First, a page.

All in all, I am very pleased with the result.

Bombshell Swimsuit

My Bombshell Swimsuit

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Weave Sample: Weft-Faced Compound Twill

Usually referred to as samite (or sometimes samitum).

In this sample I tested several styles of samite. From the bottom up, we have:

  • Plain (unfigured) samite
  • Duochrome figured samite (1-2-2-1 weft order)
  • Duochrome figured samite (1-2-1-2 weft order)
  • Monochrome figured samite (1-2-2-1 weft order)
  • Monochrome figured samite (1-2-1-2 weft order)


Weft-Faced Compound Twill

When and where can this textile be found?

  • Roman-Era Egypt (1st century to mid-3rd century) in wool [1].
  • 9th – early 10th century Pomerania in silk [3].
  • Late 9th – 10th century England in silk [2].

[1] Taqueté and Damask from Mons Claudianus: A Discussion of Roman Looms for Patterned Textiles by Martin Ciszuk (in Purpureae Vestes)
[2] Late Saxon Textiles from the City of London by Frances Pritchard
[3] Fabrics in Medieval Dress in Pomerania by Ann Rybarczyk





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Space Dress

I took a break from my medieval sewing to make myself a cute summer dress.


Space Dress!

Pattern is McCalls M3750 (view D).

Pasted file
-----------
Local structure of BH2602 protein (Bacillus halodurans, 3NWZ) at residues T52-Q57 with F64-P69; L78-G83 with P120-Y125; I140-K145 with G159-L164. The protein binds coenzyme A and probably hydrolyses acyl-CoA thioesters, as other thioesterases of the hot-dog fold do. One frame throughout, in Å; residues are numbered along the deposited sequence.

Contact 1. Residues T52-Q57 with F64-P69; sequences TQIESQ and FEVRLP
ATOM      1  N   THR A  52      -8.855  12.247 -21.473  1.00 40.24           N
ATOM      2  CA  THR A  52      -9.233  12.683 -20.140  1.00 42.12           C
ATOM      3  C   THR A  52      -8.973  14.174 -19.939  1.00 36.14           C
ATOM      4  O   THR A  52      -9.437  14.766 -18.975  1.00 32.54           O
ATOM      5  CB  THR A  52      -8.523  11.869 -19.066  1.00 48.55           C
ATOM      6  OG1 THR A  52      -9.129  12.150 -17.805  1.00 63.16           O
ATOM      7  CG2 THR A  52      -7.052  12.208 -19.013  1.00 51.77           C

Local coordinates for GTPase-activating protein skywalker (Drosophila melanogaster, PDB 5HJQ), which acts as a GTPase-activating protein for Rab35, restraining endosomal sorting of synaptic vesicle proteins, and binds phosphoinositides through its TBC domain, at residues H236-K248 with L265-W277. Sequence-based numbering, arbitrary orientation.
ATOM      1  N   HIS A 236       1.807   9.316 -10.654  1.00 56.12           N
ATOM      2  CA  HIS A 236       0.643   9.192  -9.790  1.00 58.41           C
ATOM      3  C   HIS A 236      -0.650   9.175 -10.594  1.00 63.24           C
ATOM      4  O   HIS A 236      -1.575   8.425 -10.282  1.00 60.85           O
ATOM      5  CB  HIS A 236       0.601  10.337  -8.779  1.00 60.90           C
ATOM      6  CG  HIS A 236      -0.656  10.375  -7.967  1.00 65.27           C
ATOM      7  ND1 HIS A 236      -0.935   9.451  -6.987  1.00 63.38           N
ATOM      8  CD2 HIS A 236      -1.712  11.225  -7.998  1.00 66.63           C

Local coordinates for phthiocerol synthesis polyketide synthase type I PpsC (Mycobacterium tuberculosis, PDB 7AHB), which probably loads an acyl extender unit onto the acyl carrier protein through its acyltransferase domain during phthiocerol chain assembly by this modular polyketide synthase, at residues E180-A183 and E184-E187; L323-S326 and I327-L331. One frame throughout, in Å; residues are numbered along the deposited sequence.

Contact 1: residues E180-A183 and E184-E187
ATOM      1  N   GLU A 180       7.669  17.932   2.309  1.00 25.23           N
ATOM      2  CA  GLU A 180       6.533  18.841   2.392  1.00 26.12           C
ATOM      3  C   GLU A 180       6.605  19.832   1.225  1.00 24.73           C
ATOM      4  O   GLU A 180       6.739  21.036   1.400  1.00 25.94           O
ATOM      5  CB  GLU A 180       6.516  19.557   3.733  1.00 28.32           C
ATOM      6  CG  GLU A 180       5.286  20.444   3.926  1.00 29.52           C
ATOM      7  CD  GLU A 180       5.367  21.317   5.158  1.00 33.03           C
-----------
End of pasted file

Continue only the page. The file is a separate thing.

Fabric is from Spoonflower.


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Skjoldehamn Garb – Finding the Right Yarns

I am not a spinner.  Even if I was I haven’t had the time to learn to do it well – certainly not well enough to even contemplate it for a project of this magnitude.  So, one of the first steps I will need to tackle is finding a commercial supplier of a ‘close enough’ yarn for the project.  So, lets talk about what who know about the yarns used in the extant pieces that I plan (for sure) on weaving – the coloured striped fabric, and the kirtle fabric.

All fabrics used in the garments, with the exception of breast flap and the collar of the shirt (the coloured striped bits), is 2/2 twill weave wool.  The coloured striped fabric is a weft-faced 2/1 twill weave wool.  Both have a Z-spun warp and a S-spun weft.


  • On the body and the back gore there is a strip of lighter-coloured weft.
  • Woven with two shuttles, except in the lighter weft stripe.
  • Warp contain highly pigmented wools.  Would likely have been dark grey.
  • Weft contains from white to medium pigmented wool.Would likely have been from grey to light grey.
  • EPI (main): 9.4/cm =~ 24